Sir Perceval was a knight marked by a profound innocence. Raised away from courtly civilization, in the forest, he left his home to prove himself a knight and, after achieving great feats of chivalry at Camelot, became one of the knights of the Round Table.
Set aside by the other knights by his innocence, he embarked on a sacred journey in search of the Holy Grail, the cup or dish used by Christ at the Last Supper before his crucifixion, said to imbued with miraculous power.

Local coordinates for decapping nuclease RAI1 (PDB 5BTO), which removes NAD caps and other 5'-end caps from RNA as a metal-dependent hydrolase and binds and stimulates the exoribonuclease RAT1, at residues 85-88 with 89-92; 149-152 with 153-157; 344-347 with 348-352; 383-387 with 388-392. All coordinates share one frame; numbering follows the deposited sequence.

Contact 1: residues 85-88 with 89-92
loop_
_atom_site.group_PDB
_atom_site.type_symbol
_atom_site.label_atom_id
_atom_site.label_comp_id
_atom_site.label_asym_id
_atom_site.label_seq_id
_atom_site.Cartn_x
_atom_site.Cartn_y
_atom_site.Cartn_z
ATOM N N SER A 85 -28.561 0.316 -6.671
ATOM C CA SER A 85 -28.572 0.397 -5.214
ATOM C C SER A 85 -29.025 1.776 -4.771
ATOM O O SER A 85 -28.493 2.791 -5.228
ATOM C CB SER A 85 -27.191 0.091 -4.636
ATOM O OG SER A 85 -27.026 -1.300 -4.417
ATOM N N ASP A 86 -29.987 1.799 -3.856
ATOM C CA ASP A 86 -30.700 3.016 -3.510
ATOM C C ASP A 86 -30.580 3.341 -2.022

The narrative of Perceval and the Grail quest first appeared in the late 12th century in Chrétien de Troyes’ poem ‘Perceval ou le Conte de Grail’ written in 1181-91. Chrétien wrote the poem towards the end of his life, and it was unfinished, ending after only 9.000 lines. But such was its popularity that four later authors wrote further sections – known as the four continuations – that altogether added an extra 54.000 lines to the poem.
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